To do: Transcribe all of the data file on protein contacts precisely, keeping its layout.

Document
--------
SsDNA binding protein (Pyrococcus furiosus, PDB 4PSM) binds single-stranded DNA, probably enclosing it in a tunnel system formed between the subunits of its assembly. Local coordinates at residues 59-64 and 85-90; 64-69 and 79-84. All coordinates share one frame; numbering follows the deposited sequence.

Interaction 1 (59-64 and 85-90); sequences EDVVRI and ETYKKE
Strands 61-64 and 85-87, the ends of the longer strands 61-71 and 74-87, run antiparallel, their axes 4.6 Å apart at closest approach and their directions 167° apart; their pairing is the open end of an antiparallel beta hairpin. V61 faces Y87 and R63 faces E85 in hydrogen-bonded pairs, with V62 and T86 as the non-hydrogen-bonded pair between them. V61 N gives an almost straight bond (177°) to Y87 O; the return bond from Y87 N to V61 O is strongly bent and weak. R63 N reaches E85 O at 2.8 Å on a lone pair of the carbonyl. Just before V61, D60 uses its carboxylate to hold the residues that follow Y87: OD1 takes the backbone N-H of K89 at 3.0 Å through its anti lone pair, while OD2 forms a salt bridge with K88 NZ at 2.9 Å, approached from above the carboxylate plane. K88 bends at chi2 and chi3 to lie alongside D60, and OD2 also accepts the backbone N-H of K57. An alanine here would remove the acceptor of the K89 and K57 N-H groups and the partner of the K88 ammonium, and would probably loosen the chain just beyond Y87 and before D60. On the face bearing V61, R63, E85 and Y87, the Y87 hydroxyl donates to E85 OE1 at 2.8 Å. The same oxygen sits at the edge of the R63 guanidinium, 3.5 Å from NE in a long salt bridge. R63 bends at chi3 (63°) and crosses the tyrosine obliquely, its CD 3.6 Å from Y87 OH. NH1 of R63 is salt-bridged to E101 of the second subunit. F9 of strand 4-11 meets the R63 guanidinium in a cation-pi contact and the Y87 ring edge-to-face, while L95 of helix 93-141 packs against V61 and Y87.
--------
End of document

SsDNA binding protein (Pyrococcus furiosus, PDB 4PSM) binds single-stranded DNA, probably enclosing it in a tunnel system formed between the subunits of its assembly. Local coordinates at residues 59-64 and 85-90; 64-69 and 79-84. All coordinates share one frame; numbering follows the deposited sequence.

Interaction 1 (59-64 and 85-90); sequences EDVVRI and ETYKKE
Strands 61-64 and 85-87, the ends of the longer strands 61-71 and 74-87, run antiparallel, their axes 4.6 Å apart at closest approach and their directions 167° apart; their pairing is the open end of an antiparallel beta hairpin. V61 faces Y87 and R63 faces E85 in hydrogen-bonded pairs, with V62 and T86 as the non-hydrogen-bonded pair between them. V61 N gives an almost straight bond (177°) to Y87 O; the return bond from Y87 N to V61 O is strongly bent and weak. R63 N reaches E85 O at 2.8 Å on a lone pair of the carbonyl. Just before V61, D60 uses its carboxylate to hold the residues that follow Y87: OD1 takes the backbone N-H of K89 at 3.0 Å through its anti lone pair, while OD2 forms a salt bridge with K88 NZ at 2.9 Å, approached from above the carboxylate plane. K88 bends at chi2 and chi3 to lie alongside D60, and OD2 also accepts the backbone N-H of K57. An alanine here would remove the acceptor of the K89 and K57 N-H groups and the partner of the K88 ammonium, and would probably loosen the chain just beyond Y87 and before D60. On the face bearing V61, R63, E85 and Y87, the Y87 hydroxyl donates to E85 OE1 at 2.8 Å. The same oxygen sits at the edge of the R63 guanidinium, 3.5 Å from NE in a long salt bridge. R63 bends at chi3 (63°) and crosses the tyrosine obliquely, its CD 3.6 Å from Y87 OH. NH1 of R63 is salt-bridged to E101 of the second subunit. F9 of strand 4-11 meets the R63 guanidinium in a cation-pi contact and the Y87 ring edge-to-face, while L95 of helix 93-141 packs against V61 and Y87.